So now Paul Krugman agrees with me.
During the good years of the last decade, such as they were, growth was driven by a housing boom and a consumer spending surge. Neither is coming back. There can’t be a new housing boom while the nation is still strewn with vacant houses and apartments left behind by the previous boom, and consumers — who are $11 trillion poorer than they were before the housing bust — are in no position to return to the buy-now-save-never habits of yore.

What’s left? A boom in business investment would be really helpful right now. But it’s hard to see where such a boom would come from: industry is awash in excess capacity, and commercial rents are plunging in the face of a huge oversupply of office space.

Can exports come to the rescue? For a while, a falling U.S. trade deficit helped cushion the economic slump. But the deficit is widening again, in part because China and other surplus countries are refusing to let their currencies adjust.

So the odds are that any good economic news you hear in the near future will be a blip, not an indication that we’re on our way to sustained recovery. But will policy makers misinterpret the news and repeat the mistakes of 1937? Actually, they already are.

The Obama fiscal stimulus plan is expected to have its peak effect on G.D.P. and jobs around the middle of this year, then start fading out. That’s far too early: why withdraw support in the face of continuing mass unemployment? Congress should have enacted a second round of stimulus months ago, when it became clear that the slump was going to be deeper and longer than originally expected. But nothing was done — and the illusory good numbers we’re about to see will probably head off any further possibility of action.

Meanwhile, all the talk at the Fed is about the need for an “exit strategy” from its efforts to support the economy. One of those efforts, purchases of long-term U.S. government debt, has already come to an end. It’s widely expected that another, purchases of mortgage-backed securities, will end in a few months. This amounts to a monetary tightening, even if the Fed doesn’t raise interest rates directly — and there’s a lot of pressure on Mr. Bernanke to do that too.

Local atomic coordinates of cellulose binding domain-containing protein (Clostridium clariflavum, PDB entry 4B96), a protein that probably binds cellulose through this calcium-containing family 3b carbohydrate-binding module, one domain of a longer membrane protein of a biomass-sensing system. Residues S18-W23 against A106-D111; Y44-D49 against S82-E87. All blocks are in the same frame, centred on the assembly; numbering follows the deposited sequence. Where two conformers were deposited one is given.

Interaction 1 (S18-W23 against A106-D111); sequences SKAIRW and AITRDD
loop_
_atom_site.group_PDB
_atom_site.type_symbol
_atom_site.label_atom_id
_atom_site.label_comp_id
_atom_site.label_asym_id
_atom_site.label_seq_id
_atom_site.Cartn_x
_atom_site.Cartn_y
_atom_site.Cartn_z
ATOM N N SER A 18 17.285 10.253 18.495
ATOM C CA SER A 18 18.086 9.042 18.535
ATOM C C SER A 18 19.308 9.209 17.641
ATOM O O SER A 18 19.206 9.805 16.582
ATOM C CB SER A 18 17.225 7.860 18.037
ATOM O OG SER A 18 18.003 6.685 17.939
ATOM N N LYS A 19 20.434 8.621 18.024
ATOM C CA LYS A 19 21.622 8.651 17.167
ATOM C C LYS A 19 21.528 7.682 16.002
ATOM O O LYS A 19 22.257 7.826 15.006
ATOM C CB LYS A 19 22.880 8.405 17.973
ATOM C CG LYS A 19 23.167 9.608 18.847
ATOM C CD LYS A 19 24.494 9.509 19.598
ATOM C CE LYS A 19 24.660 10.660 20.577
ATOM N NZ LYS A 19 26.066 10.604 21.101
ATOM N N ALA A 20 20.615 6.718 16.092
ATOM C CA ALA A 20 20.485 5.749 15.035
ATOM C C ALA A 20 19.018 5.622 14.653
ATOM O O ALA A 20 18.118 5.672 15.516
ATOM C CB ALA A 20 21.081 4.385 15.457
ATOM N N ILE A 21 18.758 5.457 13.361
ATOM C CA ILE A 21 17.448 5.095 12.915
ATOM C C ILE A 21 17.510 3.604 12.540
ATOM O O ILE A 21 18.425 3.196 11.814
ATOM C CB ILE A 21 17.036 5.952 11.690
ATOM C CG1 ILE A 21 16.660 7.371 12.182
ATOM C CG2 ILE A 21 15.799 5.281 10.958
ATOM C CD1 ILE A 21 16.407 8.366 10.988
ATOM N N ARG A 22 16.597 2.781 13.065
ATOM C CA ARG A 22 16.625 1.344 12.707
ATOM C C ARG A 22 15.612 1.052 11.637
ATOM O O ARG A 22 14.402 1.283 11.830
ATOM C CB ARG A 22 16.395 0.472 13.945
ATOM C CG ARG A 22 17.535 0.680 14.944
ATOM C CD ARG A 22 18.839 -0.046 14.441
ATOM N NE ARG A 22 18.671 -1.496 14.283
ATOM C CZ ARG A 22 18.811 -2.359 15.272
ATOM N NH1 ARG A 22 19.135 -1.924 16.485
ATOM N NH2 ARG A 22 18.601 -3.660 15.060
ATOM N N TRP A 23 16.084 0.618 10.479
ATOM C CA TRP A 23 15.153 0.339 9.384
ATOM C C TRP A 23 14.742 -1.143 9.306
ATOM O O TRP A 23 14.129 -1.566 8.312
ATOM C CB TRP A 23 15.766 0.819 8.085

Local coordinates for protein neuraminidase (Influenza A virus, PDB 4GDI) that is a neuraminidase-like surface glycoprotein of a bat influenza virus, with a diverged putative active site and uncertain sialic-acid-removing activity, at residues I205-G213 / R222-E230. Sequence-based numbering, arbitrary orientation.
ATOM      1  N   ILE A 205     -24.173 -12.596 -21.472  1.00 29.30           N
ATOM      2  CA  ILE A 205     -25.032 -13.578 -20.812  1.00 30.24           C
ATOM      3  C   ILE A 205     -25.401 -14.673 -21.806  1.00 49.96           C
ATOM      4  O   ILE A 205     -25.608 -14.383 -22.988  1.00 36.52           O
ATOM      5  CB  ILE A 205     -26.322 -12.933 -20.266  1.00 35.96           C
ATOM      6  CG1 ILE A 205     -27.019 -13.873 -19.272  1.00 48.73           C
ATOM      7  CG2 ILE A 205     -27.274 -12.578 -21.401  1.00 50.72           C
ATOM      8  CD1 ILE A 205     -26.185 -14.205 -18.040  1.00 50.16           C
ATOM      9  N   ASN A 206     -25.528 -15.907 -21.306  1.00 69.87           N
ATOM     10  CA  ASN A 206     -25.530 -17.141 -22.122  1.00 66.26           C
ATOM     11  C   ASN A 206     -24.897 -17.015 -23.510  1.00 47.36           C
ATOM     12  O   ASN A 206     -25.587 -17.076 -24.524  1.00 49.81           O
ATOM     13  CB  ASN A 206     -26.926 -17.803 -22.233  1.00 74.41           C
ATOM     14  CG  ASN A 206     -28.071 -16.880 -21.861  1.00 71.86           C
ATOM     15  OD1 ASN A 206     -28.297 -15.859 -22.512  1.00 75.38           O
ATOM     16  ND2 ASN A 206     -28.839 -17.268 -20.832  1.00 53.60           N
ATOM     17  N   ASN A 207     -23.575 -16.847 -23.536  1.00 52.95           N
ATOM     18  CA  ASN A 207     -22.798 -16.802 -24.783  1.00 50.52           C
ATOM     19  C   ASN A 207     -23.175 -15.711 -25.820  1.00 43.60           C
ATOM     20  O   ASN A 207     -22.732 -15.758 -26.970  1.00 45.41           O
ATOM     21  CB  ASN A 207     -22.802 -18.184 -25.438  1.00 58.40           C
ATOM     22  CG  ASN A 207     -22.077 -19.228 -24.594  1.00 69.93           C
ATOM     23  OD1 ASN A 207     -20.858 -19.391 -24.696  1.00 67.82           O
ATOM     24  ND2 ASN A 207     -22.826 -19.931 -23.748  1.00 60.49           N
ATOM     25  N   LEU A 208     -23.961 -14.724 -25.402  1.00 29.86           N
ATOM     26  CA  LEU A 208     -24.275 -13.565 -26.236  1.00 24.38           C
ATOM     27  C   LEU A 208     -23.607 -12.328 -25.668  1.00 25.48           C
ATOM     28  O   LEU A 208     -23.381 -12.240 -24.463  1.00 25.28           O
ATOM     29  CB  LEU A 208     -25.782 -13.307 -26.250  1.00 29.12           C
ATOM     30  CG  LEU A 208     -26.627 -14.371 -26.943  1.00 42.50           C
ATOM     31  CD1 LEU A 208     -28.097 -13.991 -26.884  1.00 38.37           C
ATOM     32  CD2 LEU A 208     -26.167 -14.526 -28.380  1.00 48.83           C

Will the Fed realize, before it’s too late, that the job of fighting the slump isn’t finished? Will Congress do the same? If they don’t, 2010 will be a year that began in false economic hope and ended in grief.
That's not good news. I hope Krugman is wrong, but if he is I don't see where it comes from.

A non-discrimanatory solution to air flight security

Matt Yglesias writes today about the question that is greatly exercising the minds at the national review. That question? It's "Why shouldn't we formally discriminate against Muslims (i.e., “profiling”) who are flying on American airlines?"

Matt offers some good arguments why we shouldn't do it.
...the strategic costs of becoming a country that engages in systematic formal discrimination against Muslims are rather high. I would like to live in a country where if a teenage American Muslim reads on a message board somewhere that the United States is a racist country hell-bent on persecuting Islam that he thinks “no it isn’t” not “that’s why I got singled out for strip searches when we went on vacation last winter.” Nor do I want the Abu Dhabi Investment Authority to come under political pressure at home to divest from US firms because Emirati citizens who visit the US are being treated unfairly. Right now if a talented Bangladeshi scientist is weighing offers between an American and a European university, I can honestly tell him he’ll find the US a more welcoming place—that’s a strength we have as a society and as a country, and not something we should be eager to give up.

The United States is a gigantic, diverse country that does business and policy all around the world. Air travel in this country is as safe as it’s ever been. Taking reasonable steps to make it safer would be nice, but cutting ourselves off from a huge swathe of the world and poisoning relations with 1.5 billion Muslims is going to be much worse than an exploding airplane. We could enhance security by making everyone fly naked, but common sense is that it wouldn’t be worth it.
But let me suggest that the throwaway line there "We could enhance security by making everyone fly naked, but common sense is that it wouldn’t be worth it." does suggest a solution.

We should have everyone who is going to get on a plane enter a room before boarding and remove all their clothes. Then they step into the next room where they are issued an airline-approved passenger's uniform with flight slippers for the flight. Their clothes and all carry-on baggage would then be packaged together and shipped (separately on non-passenger aircraft) to their destinations where they could pick it up upon arrival. That way everyone is discriminated against equally.

That might work, although it would give a whole new set of meanings to the announcement by the airline "I'm sorry, but we cannot find your luggage."

Friday, January 01, 2010

A prediction for 2010

Jon Taplin offers an interesting prediction for the election in 2010. It's based on what FDR did in 1934.

Since Obama prides himself on taking the long view I'll bet he has had similar advice. Go read it.